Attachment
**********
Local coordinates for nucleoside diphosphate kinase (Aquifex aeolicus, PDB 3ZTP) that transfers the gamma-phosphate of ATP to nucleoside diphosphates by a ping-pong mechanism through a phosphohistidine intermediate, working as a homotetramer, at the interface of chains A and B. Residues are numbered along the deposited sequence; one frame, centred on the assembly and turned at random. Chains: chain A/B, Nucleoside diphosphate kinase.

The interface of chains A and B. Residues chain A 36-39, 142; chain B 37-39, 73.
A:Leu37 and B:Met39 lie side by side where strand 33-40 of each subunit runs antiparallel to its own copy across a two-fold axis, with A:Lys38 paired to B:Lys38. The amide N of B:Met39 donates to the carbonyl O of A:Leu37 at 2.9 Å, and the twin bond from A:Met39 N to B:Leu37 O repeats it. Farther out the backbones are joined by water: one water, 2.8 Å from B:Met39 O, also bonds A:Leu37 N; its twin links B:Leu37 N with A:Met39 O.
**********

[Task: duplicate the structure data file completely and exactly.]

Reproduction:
Local coordinates for nucleoside diphosphate kinase (Aquifex aeolicus, PDB 3ZTP) that transfers the gamma-phosphate of ATP to nucleoside diphosphates by a ping-pong mechanism through a phosphohistidine intermediate, working as a homotetramer, at the interface of chains A and B. Residues are numbered along the deposited sequence; one frame, centred on the assembly and turned at random. Chains: chain A/B, Nucleoside diphosphate kinase.

The interface of chains A and B. Residues chain A 36-39, 142; chain B 37-39, 73.
A:Leu37 and B:Met39 lie side by side where strand 33-40 of each subunit runs antiparallel to its own copy across a two-fold axis, with A:Lys38 paired to B:Lys38. The amide N of B:Met39 donates to the carbonyl O of A:Leu37 at 2.9 Å, and the twin bond from A:Met39 N to B:Leu37 O repeats it. Farther out the backbones are joined by water: one water, 2.8 Å from B:Met39 O, also bonds A:Leu37 N; its twin links B:Leu37 N with A:Met39 O.